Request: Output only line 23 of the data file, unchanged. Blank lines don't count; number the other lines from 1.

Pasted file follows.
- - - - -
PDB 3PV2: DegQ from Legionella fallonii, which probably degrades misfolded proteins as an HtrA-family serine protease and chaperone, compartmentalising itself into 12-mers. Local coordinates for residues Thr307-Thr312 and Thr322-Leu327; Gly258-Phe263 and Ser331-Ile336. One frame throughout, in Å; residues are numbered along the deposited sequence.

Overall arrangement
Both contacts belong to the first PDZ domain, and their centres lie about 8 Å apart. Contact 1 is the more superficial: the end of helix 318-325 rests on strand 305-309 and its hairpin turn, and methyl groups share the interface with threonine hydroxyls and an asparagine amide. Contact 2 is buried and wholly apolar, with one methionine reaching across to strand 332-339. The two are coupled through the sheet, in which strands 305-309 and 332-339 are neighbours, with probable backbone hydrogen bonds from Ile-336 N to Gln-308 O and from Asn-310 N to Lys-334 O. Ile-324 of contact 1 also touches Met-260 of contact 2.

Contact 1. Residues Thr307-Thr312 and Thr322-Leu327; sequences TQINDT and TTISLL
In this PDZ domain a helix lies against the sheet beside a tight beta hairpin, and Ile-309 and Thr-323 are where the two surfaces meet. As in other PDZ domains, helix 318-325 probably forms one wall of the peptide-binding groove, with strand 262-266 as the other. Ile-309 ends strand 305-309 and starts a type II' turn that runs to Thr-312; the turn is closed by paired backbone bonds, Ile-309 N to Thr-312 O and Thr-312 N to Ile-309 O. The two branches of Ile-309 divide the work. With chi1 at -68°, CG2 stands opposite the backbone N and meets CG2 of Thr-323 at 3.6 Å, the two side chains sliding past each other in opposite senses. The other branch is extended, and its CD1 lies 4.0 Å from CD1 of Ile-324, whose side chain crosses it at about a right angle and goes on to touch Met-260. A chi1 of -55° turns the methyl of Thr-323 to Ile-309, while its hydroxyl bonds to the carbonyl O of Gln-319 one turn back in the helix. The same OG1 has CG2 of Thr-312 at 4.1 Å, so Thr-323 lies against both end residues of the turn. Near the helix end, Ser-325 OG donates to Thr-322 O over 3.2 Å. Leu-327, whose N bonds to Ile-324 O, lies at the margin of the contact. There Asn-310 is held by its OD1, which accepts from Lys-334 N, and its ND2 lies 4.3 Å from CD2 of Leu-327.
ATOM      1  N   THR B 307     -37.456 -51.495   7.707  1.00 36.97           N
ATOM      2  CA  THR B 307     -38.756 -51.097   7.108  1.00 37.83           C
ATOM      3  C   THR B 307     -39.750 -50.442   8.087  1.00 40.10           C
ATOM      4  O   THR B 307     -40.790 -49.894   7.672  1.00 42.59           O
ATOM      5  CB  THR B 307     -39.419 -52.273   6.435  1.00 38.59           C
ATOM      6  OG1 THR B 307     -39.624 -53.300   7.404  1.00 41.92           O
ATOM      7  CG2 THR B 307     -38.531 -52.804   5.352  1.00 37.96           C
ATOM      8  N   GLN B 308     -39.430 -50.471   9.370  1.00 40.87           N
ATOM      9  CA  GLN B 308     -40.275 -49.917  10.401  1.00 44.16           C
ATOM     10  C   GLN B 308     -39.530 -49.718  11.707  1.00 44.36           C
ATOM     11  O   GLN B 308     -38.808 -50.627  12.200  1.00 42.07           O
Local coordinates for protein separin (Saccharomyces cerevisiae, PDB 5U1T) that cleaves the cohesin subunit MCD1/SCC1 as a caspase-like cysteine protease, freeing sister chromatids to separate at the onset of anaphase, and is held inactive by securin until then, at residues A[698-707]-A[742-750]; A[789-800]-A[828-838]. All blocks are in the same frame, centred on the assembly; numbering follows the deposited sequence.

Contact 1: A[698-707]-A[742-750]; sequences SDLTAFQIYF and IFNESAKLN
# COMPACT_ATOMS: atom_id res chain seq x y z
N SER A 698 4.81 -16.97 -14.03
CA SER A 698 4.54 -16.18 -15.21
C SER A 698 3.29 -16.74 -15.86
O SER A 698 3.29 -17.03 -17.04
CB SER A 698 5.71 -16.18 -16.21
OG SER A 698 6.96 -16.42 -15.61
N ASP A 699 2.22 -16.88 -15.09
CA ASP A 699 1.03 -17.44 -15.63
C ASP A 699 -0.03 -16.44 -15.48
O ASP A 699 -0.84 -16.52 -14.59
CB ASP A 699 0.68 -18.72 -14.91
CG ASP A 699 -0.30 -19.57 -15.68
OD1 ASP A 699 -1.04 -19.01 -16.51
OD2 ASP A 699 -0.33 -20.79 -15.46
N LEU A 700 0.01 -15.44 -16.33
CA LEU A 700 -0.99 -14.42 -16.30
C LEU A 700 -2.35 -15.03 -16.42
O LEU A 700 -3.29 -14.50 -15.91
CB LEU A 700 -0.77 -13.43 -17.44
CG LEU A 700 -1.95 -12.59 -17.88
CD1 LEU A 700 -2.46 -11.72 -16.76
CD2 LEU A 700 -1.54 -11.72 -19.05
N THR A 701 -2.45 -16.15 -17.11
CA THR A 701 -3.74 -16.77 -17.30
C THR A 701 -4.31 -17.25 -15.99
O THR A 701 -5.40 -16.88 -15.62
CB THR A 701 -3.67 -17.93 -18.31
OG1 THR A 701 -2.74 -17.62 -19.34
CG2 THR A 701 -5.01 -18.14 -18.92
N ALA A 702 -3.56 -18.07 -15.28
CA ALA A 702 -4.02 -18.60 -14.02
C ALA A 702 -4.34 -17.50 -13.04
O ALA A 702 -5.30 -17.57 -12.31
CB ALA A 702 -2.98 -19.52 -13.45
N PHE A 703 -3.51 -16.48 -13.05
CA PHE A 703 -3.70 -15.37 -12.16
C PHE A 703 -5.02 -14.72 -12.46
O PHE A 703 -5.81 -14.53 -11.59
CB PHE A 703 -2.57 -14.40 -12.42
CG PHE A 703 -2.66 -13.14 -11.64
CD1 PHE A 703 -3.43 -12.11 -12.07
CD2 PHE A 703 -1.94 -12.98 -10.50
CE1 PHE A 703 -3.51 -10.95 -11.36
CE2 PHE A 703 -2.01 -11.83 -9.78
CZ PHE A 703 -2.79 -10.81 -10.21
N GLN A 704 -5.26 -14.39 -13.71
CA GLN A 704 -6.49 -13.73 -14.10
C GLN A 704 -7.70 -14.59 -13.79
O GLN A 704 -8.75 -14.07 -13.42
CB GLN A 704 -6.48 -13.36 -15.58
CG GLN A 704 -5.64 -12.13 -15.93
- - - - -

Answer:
O SER A 698 3.29 -17.03 -17.04